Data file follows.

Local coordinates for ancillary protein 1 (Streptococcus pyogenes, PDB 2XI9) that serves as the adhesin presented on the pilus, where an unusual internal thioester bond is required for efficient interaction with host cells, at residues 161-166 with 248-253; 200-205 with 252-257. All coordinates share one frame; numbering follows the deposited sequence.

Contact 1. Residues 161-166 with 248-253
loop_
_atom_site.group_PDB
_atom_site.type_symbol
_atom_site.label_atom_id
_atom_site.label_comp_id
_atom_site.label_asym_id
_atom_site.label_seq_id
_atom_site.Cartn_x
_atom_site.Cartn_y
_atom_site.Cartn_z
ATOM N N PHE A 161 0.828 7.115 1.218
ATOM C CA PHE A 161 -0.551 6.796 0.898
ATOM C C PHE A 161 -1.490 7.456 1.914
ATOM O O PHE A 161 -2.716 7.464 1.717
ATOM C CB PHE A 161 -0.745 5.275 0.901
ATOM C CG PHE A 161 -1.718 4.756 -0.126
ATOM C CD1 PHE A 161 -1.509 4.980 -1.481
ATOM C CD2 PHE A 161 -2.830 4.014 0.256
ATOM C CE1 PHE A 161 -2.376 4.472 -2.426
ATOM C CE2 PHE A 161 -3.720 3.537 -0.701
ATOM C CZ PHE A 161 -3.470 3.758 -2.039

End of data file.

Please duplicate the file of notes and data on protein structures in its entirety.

Local coordinates for ancillary protein 1 (Streptococcus pyogenes, PDB 2XI9) that serves as the adhesin presented on the pilus, where an unusual internal thioester bond is required for efficient interaction with host cells, at residues 161-166 with 248-253; 200-205 with 252-257. All coordinates share one frame; numbering follows the deposited sequence.

Contact 1. Residues 161-166 with 248-253
loop_
_atom_site.group_PDB
_atom_site.type_symbol
_atom_site.label_atom_id
_atom_site.label_comp_id
_atom_site.label_asym_id
_atom_site.label_seq_id
_atom_site.Cartn_x
_atom_site.Cartn_y
_atom_site.Cartn_z
ATOM N N PHE A 161 0.828 7.115 1.218
ATOM C CA PHE A 161 -0.551 6.796 0.898
ATOM C C PHE A 161 -1.490 7.456 1.914
ATOM O O PHE A 161 -2.716 7.464 1.717
ATOM C CB PHE A 161 -0.745 5.275 0.901
ATOM C CG PHE A 161 -1.718 4.756 -0.126
ATOM C CD1 PHE A 161 -1.509 4.980 -1.481
ATOM C CD2 PHE A 161 -2.830 4.014 0.256
ATOM C CE1 PHE A 161 -2.376 4.472 -2.426
ATOM C CE2 PHE A 161 -3.720 3.537 -0.701
ATOM C CZ PHE A 161 -3.470 3.758 -2.039